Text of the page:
Senior Lenders May Escrow the C-PACE Assessment. In many cases, senior lenders will require a monthly escrow of the annual C-PACE assessment obligation, in the same manner as property tax and insurance escrow requirements. The C-PACE escrow serve to further mitigate risks associated with the failure to pay the C-PACE assessment when due.

C-PACE Funds Fully Available as of Date of Closing. C-PACE financing typically closes simultaneous with the senior lender. At the closing date, all C-PACE funds are deposited into an escrow account, to be withdrawn as eligible costs are incurred. Senior lenders have the reassurance of knowing the funds are available to be drawn as of the date of closing.

C-PACE Financing May Increase the Value of the Senior Lender’s Collateral. In most states, a threshold requirement for C-PACE financing is that an engineer establish the savings-to-investment ratio is greater than one. In other words, the savings achieved by the financed improvements over the term must outweigh the cost of the improvements. PACE projects directly reduce a building’s operating costs, increasing its net operating income and valuation.

Relationships matter. Nearly every C-PACE project involves a lender’s customer who wants or needs to complete a project. C-PACE funded projects make good business sense for the building owner and the building’s mortgage lender.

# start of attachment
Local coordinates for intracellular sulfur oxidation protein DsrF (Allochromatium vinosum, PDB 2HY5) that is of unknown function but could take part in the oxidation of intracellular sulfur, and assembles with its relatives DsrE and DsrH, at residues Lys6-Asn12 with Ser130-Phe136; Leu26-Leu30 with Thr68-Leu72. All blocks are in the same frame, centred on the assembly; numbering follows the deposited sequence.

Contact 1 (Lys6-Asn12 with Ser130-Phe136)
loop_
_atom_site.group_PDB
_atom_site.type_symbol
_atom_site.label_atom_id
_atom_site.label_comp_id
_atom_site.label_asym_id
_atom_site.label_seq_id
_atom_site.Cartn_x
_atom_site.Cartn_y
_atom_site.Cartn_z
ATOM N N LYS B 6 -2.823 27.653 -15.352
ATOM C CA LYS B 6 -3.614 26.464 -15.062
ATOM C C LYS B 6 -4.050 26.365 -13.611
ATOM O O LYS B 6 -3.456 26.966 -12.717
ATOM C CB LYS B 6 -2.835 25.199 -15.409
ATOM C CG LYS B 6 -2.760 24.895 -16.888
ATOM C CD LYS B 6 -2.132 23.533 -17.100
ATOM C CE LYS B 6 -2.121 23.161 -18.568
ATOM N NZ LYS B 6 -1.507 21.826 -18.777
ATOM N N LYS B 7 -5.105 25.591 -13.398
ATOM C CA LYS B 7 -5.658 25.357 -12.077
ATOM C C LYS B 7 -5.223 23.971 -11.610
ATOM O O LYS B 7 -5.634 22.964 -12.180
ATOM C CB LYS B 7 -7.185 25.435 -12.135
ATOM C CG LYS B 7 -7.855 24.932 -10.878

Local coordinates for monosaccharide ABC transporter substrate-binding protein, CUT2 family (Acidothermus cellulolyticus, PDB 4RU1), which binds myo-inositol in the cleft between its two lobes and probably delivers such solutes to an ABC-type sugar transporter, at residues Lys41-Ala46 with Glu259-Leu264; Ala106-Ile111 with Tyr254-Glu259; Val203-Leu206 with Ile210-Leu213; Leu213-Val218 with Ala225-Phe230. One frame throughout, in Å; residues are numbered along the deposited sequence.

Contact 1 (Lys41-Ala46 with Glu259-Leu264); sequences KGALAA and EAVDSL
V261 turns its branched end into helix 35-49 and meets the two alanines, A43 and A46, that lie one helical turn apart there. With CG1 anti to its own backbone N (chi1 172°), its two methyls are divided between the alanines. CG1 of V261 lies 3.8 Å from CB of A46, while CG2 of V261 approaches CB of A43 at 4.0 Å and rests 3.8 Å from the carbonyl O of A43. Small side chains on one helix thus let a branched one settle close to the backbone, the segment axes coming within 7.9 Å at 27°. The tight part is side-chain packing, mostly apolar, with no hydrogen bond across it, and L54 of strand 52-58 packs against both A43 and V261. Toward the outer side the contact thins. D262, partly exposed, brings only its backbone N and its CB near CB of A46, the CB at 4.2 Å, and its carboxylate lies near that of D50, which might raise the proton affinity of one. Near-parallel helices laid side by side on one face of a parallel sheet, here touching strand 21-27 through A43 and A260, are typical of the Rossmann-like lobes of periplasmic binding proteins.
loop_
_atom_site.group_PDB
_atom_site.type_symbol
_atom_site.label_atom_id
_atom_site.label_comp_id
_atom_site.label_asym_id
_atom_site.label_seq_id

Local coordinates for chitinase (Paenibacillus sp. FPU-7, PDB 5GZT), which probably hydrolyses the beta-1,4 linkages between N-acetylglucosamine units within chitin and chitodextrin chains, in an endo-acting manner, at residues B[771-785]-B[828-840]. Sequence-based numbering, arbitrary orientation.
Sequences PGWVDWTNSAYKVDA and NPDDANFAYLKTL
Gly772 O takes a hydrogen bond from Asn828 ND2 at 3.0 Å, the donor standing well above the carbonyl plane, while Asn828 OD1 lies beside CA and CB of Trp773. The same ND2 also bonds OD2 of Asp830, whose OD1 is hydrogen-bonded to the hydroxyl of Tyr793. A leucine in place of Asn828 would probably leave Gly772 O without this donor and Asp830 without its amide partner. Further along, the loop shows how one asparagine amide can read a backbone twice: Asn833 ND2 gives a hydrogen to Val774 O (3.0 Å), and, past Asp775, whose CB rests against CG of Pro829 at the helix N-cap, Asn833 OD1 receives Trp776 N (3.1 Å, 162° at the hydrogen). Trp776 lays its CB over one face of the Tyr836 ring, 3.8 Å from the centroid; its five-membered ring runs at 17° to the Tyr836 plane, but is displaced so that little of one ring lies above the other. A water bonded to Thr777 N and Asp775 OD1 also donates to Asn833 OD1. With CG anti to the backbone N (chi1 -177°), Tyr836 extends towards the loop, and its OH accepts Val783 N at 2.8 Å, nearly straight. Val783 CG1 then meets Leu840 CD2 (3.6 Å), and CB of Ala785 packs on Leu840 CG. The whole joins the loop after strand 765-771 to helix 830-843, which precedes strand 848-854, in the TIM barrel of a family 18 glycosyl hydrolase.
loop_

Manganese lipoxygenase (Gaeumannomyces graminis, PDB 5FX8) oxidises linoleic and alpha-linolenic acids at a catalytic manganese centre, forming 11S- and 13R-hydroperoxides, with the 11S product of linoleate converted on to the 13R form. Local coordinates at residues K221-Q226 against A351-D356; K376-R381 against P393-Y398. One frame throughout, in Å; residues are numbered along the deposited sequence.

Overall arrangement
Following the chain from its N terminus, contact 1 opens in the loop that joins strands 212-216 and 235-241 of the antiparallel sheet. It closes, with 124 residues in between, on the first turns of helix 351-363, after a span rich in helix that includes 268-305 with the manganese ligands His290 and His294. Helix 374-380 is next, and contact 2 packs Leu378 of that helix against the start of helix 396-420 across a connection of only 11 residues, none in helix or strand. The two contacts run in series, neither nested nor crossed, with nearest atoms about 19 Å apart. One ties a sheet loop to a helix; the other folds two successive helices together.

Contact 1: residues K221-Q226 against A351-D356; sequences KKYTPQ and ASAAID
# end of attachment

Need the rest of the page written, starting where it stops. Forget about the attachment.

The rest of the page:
How Spreadsheets Add Risk to Construction Lending


lending-4-11-19.pngMillennials are entering the housing market with a force, yet low inventory across the country is stalling their dreams of homeownership. Now is the time for lenders to either begin or ramp up their construction loan programs. These niche loan products are a great addition to any book of business, but to be successful you have to be able to manage and service the loan after it closes.

Post close actions have traditionally been done with spreadsheets. This method, while fairly understood, is actually limiting and prone to formula errors. Additionally, spreadsheets naturally reach a tipping point in a team’s ability to scale and share reportable data with management and others in the organization. This puts loan completion in jeopardy and creates more risk to the lender.

The Limits of Spreadsheets to Manage Construction Lending
Spreadsheets can only do what they are designed to do—no more and no less. As your program grows, you are bound to reach the point where a spreadsheet is no longer functionally efficient and becomes a risky way to manage your pipeline.

  • Limited Visibility Into the Life of the Loan: Each loan has many different data points and touches over time, and housing them in a spreadsheet is basically burying important and vital information every time the loan is touched. It’s nearly impossible to see history, anticipate the future—and most importantly, clearly see problems before they arise. Spreadsheets force a reactive instead of a proactive method, which means a lender who is using spreadsheets is always playing catch-up.